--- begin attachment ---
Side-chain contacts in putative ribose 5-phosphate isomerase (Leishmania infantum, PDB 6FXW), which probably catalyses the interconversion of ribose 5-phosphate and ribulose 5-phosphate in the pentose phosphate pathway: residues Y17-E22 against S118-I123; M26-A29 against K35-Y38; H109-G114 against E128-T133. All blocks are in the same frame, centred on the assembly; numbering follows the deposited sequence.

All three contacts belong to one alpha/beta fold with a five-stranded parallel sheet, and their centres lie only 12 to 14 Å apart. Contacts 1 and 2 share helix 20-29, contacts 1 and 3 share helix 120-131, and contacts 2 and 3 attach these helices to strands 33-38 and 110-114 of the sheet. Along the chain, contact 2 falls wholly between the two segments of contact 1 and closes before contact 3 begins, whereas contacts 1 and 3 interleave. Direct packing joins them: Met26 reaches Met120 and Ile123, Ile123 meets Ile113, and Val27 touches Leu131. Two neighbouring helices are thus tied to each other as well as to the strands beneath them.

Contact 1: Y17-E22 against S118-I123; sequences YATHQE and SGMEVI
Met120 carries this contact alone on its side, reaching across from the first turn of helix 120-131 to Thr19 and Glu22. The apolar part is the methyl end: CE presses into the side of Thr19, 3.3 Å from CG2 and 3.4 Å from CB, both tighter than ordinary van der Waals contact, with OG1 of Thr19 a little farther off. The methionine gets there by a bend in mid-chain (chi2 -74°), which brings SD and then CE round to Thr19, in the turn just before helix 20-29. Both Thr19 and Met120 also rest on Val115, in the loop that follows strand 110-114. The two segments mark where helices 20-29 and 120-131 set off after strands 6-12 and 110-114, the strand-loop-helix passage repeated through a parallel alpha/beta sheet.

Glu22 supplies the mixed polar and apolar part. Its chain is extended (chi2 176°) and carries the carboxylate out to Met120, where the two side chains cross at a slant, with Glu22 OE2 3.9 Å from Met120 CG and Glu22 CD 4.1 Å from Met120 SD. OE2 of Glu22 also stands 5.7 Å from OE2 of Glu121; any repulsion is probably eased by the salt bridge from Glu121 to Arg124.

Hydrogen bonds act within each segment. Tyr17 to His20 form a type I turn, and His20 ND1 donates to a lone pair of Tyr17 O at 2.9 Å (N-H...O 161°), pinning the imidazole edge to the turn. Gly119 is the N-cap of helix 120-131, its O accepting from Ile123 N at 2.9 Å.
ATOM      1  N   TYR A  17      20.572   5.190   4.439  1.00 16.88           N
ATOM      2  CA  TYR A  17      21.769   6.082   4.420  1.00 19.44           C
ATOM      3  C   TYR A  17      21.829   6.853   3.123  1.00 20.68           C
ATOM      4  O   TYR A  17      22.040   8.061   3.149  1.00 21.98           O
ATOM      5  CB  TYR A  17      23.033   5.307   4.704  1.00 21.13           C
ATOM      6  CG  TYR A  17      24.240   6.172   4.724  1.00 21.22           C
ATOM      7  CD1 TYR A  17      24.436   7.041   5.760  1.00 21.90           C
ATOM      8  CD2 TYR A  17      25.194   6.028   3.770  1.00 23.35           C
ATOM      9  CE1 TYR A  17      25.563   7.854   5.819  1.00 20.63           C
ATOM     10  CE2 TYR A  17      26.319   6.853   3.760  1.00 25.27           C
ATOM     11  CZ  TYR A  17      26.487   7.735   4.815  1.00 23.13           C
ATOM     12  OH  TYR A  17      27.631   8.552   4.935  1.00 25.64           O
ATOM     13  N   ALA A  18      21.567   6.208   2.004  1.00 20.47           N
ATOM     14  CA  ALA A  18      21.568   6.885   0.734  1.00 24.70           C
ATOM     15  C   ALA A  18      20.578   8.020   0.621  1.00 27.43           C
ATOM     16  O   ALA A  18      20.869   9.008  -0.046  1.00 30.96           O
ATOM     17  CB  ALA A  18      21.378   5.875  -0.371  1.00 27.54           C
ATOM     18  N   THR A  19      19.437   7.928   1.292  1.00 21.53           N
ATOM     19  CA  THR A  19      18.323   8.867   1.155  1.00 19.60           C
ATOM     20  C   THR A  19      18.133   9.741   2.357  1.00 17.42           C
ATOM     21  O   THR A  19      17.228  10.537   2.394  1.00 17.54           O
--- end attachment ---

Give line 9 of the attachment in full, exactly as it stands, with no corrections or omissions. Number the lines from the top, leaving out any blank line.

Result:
ATOM      3  C   TYR A  17      21.829   6.853   3.123  1.00 20.68           C